Thursday, July 7, 2016

Cherry beer

Ballaton Cherries
Before the second world war there were about 40 000 acres of cherry orchards in Britain. These were mainly in Kent, Worcestershire and Herefordshire.The past 50 years however 90 % of these cherry orchards have disappeared.
The labour was very intensive as the trees were very high, too high to cover the crop from the birds. I were mostly women who harvested the cherries on high ladders with baskets tied to their waists.
Grand Traverse
To tackle this problem nowadays and to revive cherry growing, dwarf plants are planted to replace the towering trees. The dwarf trees are covered with netting so the birds can't steal the crop and the orchard has a maximum yield.

Grand Traverse

Britain however is not the only country in danger of loosing their native fruit, in Belgium you can't even get Belgian cherries in the supermarket. You find them rarely at the market. A lot of cherry growers in Belgium leave their crop rot on the trees because it's too expensive to pick them for the price they will get for them. Such a shame that the most famous 'Schaerbeekse cherry' has been lost for ever, this was the variety used for the typical Belgian cherry beer. Instead of finding another Belgian cherry, most of the breweries choose to import the cherries from Poland. Only a small number of cherries used for the beer today are Belgian.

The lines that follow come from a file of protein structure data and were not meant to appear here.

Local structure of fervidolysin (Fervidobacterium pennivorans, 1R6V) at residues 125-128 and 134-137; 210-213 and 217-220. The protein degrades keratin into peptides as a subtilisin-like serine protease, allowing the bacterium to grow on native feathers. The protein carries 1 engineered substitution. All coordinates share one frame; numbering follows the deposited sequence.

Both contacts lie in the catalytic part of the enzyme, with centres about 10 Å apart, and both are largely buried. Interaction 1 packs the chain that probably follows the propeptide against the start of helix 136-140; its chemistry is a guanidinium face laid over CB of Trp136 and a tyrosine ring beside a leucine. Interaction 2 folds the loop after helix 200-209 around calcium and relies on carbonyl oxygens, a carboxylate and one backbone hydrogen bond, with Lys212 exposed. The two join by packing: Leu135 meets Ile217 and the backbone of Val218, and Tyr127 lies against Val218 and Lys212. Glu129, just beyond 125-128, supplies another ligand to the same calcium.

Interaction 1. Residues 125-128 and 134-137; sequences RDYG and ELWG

Slabtown Kriek is made with Ballaton cherries from the Grand Traverse area. I hope that what happened in England and Belgium is not going to happen in Michigan !

Stop by at Café Anvers for a taste of my Cherry beers "Slabtow Kriek" and "Flanders Kriek"

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